This gripping performance of Beethoven’s only opera stems
from last year’s Lucerne Festival, where it was given a
semi-staging in the magnificent acoustics of the city’s Kultur
Claudio Abbado’s command of the
score and its structure is consummate, the atmosphere palpable
through his perceptive application of orchestral colour. The
detail he elicits from his hand-picked Lucerne Festival
Orchestra is phenomenal, the blend of sonorities aglow, the
clarity of texture refined with a masterly touch.
likes to work with artists he knows well, and in the realms of
singers, as with orchestral players, he chooses from the higher
echelons. Jonas Kaufmann as Florestan might not appear until Act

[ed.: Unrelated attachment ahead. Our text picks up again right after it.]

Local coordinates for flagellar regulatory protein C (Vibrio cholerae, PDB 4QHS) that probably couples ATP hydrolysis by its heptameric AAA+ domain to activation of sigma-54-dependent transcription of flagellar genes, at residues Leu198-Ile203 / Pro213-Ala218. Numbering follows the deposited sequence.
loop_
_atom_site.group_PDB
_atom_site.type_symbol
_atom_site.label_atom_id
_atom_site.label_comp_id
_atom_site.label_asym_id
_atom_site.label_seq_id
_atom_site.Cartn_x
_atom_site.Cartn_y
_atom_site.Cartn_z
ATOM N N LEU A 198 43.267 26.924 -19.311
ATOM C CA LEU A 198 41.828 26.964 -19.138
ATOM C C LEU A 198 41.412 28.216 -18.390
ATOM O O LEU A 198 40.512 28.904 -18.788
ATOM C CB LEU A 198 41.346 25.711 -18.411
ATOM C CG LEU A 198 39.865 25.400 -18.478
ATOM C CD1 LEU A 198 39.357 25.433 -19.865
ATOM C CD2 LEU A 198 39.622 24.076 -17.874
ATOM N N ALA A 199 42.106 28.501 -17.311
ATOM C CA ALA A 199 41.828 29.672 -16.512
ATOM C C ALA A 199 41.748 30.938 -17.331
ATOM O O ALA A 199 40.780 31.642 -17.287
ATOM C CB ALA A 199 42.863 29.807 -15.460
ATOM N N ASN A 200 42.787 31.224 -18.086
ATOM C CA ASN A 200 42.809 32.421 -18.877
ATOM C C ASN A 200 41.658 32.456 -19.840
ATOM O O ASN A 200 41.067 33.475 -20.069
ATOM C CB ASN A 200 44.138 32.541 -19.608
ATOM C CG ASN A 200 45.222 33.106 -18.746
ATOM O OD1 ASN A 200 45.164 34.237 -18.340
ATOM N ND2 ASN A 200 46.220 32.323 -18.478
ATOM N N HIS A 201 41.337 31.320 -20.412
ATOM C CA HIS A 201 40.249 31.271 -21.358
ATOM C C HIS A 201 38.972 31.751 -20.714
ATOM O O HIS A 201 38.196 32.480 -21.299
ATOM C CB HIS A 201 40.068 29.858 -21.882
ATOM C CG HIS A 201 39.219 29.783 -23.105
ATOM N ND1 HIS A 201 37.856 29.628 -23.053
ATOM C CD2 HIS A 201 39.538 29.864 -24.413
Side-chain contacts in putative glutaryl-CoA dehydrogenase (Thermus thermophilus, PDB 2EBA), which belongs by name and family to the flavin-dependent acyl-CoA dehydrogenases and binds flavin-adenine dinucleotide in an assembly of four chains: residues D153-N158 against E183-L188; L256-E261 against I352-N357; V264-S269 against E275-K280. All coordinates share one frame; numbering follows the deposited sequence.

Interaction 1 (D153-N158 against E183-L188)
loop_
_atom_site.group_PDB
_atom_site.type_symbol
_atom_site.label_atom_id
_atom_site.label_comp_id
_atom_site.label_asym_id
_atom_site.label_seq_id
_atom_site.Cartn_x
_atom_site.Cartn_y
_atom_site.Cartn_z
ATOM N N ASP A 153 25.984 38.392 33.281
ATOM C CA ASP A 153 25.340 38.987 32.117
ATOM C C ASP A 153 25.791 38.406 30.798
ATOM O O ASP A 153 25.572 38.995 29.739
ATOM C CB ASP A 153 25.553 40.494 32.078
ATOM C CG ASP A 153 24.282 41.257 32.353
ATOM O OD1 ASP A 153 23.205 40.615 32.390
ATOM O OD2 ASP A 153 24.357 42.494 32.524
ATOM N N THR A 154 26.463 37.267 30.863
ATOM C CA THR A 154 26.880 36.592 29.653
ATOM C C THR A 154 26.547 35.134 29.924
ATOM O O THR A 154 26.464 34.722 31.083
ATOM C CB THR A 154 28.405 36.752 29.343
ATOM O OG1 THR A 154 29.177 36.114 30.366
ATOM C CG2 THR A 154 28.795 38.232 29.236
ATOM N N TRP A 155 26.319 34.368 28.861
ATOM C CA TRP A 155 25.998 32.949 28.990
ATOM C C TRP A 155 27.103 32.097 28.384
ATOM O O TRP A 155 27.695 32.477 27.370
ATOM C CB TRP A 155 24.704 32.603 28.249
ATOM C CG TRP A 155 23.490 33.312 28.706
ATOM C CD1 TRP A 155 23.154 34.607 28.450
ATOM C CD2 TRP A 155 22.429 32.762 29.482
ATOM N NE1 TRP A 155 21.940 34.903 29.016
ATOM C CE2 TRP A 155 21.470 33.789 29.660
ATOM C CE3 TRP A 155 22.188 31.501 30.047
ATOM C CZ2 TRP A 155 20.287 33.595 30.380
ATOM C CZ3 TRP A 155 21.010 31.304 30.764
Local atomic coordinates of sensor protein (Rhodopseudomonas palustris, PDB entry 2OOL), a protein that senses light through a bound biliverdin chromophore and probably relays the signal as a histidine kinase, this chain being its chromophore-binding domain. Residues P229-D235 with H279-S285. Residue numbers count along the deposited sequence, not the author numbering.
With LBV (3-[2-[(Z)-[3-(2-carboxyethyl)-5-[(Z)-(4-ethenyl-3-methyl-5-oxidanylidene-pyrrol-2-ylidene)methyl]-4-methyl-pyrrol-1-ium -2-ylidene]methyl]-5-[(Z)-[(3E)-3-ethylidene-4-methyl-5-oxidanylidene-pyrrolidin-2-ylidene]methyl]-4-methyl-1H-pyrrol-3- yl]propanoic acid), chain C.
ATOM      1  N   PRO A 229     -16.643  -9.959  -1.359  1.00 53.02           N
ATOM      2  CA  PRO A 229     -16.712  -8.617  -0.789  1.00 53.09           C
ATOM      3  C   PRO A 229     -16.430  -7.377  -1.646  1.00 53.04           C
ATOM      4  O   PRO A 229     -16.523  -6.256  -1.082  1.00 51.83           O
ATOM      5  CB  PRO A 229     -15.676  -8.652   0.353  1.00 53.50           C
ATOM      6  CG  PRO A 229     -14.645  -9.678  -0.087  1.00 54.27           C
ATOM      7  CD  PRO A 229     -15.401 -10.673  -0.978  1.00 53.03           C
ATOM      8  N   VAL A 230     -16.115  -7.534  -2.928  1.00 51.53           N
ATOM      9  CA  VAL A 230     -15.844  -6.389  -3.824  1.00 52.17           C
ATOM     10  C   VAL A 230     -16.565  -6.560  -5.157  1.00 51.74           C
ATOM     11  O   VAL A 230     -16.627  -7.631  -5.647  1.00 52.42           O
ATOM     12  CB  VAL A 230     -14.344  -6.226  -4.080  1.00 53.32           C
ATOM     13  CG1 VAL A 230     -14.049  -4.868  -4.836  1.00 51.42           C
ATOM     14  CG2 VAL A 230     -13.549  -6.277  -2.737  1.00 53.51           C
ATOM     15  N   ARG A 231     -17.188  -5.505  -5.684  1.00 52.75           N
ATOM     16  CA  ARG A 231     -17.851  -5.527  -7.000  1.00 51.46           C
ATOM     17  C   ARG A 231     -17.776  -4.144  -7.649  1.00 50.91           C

Two, but it is worth the wait for his anguished crescendo on
“Gott! Welch Dunkel hier!”.
Kaufmann sings gloriously,
and with lyrical lustre as gleams of hope lighten his
crepuscular world in “Euch werde Lohn”.
Leonore is a perfect match, the mix of tenderness and resolve in
her voice giving Act One’s “Komm, Hoffnung, lass den letzten
Stern” a potent urgency. There is sharp characterisation, too,
in Falk Struckmann’s Pizarro, his malevolence intense in “Ha!
Welch ein Augenblick”.
The chorus is superb, bringing
rays of wonderment to the prisoners’ glimpse of sunlight.
Stellar as the participants might be, there is always the
feeling this is an ensemble production with Abbado’s firm hand
of humanity in inspiring control.